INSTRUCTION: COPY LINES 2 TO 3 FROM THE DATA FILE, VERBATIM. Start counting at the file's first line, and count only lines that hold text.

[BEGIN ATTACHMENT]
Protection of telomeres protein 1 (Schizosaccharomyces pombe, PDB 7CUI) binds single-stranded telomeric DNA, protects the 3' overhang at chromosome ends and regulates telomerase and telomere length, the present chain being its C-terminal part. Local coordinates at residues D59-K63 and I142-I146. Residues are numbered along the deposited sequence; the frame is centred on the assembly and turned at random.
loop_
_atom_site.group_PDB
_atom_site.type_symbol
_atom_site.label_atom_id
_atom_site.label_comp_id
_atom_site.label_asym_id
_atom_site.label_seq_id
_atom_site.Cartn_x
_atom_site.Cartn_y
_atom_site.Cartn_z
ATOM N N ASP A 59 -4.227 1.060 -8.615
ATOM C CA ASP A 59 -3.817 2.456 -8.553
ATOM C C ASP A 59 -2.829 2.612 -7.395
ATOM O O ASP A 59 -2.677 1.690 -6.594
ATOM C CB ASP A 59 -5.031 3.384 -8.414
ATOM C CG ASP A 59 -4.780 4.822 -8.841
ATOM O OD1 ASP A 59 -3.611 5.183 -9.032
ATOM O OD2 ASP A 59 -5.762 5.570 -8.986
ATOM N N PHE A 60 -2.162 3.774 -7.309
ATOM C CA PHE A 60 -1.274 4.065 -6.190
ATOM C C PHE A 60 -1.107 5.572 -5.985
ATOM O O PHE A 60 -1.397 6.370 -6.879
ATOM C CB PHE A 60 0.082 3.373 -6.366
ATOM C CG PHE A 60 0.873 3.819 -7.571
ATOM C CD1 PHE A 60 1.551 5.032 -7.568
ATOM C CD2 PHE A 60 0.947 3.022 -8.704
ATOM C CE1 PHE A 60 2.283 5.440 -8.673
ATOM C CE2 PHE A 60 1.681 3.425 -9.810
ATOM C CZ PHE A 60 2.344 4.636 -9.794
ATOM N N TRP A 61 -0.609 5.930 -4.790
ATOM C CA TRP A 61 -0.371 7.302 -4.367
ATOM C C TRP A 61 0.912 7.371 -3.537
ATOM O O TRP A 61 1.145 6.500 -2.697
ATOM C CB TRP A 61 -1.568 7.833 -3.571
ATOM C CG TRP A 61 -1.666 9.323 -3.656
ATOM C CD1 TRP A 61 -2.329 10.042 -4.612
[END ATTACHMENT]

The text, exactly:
loop_
_atom_site.group_PDB